The RCMP say they've snared a man they allege was preparing to pass along classified information about Ottawa's massive shipbuilding program to China.
In what seems like lightning speed in an espionage case, the Mounties arrested Toronto resident Qing Quentin Huang after learning only last Thursday, Nov. 28, that someone was going to sell sensitive information to the Chinese. RCMP arrested Huang, a Canadian citizen, on Saturday afternoon.
It's not clear exactly what information Huang is alleged to have offered about the $34-billion Canada National Shipbuilding Procurement Strategy, a program to provide new vessels for the Royal Canadian Navy and Canadian Coast Guard, as well as new ice-breakers and scientific research ships.
“In these types of cases, sharing of information may give a foreign entity a tactical, military or competitive advantage by knowing the specifications of vessels responsible for defending Canadian waters and Canadian sovereignty,” RCMP Chief Superintendent Jennifer Strachan, the force's Ontario chief of criminal operations, said in a news release.
The Globe and Mail reported Huang, 53, worked as an engineer at Lloyd's Register Canada Ltd., a subcontractor to Irving Shipbuilding Inc., which is building the combat vessels included in the program.
Integrated National Security Enforcement Team, which includes the Mounties, Canada Border Services Agency (CBSA) and the Canadian Security Intelligence Service (CSIS), led the investigation, dubbed Project Seascape. The Toronto Police Service and Ontario Provincial Police were also involved, the RCMP release said.
The Canadian Press reported Huang made a court appearance Sunday morning and was scheduled to be back in court on Wednesday. He faces two counts under the Security of Information Act, a post-9/11 piece of legislation, of attempting to communicate to a foreign entity information that Canada was trying to safeguard.
“It is important to understand that there is more to national security than focusing solely on terrorism," said RCMP Chief Superintendent Larry Tremblay, director general of federal policing criminal operations. "It’s about protecting Canadian interests and taking the steps we need to take to protect our sovereignty.”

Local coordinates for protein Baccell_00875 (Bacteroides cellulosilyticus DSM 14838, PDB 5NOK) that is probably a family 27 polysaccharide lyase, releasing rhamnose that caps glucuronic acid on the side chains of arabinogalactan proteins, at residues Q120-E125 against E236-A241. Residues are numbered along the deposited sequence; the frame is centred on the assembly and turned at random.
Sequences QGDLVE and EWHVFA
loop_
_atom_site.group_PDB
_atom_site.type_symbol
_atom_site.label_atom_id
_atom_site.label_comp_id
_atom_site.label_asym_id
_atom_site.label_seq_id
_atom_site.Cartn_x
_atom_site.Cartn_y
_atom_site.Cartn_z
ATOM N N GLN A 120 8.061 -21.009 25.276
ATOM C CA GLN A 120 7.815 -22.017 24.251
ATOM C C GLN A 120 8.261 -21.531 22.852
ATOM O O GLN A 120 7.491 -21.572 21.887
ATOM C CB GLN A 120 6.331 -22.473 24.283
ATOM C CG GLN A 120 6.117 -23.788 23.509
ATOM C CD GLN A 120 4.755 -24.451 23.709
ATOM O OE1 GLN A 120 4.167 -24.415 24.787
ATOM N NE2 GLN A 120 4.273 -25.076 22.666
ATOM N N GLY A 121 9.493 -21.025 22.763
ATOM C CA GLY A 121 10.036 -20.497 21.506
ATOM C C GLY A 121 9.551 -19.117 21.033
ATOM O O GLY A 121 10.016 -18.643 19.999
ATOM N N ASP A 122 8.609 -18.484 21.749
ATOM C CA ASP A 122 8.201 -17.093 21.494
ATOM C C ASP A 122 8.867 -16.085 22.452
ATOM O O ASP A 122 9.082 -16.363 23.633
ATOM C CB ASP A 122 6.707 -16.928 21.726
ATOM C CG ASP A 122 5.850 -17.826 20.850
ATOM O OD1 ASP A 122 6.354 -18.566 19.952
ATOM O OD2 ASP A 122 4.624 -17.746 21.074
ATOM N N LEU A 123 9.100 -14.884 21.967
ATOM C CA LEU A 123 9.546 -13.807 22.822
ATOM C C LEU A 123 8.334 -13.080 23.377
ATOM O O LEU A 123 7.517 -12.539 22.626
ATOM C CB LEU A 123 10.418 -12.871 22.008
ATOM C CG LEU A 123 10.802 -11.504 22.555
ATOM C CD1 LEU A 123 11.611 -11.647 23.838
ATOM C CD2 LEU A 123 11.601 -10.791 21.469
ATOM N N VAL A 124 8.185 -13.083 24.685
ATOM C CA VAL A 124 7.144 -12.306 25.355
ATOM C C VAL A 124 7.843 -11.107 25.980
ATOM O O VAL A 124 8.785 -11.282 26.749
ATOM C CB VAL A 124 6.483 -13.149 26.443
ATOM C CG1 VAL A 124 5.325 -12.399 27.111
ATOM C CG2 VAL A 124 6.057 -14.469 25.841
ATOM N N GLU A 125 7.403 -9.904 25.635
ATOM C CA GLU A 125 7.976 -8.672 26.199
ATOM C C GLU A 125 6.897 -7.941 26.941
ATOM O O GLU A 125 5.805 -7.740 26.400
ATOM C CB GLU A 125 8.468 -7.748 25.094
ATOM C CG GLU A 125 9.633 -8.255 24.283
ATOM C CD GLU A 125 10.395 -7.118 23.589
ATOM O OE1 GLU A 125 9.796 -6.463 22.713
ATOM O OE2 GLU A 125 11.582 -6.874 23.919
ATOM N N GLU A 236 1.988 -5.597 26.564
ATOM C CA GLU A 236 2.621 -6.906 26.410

This is the first major spy case since Jeffrey Delisle, a naval officer working in a Halifax intelligence facility, was arrested last year and convicted of passing along top secret information to Russian military intelligence. He was sentenced last February to 20 years in prison in a case that damaged Canada's reputation for safeguarding secret information because Delisle had access to intelligence data from Canada's NATO allies.
There have been warnings for years that Canada is an important target for Chinese espionage, including industrial spying, though the Chinese government stoutly denies that.
A Canadian journalist working for China's official Xinhua news agency claimed last year he was asked to spy on the Dalai Lama during his visit to Ottawa, CP reported.
Mark Bourrie claimed last year that Xinhua's Ottawa bureau chief, Dacheng Zhang, wanted him to use his parliamentary press pass to get into the Dalai Lama's news conference and turn over all notes and materials without writing a news story. Zhang denied the claim.
Many in the intelligence community regard the Xinhua, which was created by the Chinese Communist Party in the 1930s, as a front for espionage operations.
The news service came under scrutiny in 2011, when it was revealed Shi Rong, its Toronto correspondent, had a close friendship with Toronto-area MP Bob Dechert. The married Dechert, at the time a parliamentary secretary for foreign affairs, sent flirty emails to Rong. Dechert apologized but did not resign from his parliamentary secretary position, while Rong left the country.
And in 2005, former Xinhua correspondent Haiyan Zhang, who'd gained Canadian citizenship and gone to work for the government, was dismissed after concerns were raised she was engaged in intelligence gathering for a foreign country.
Zhang worked as a communications analyst for the Privy Council Office, which is the federal cabinet's powerful administrative hub.
CSIS recommended Zhang be denied Top Secret security clearance, claiming she'd been suspected of intelligence gathering while working at Xinhua and had retained contact with Chinese spies, the National Post reported in 2011.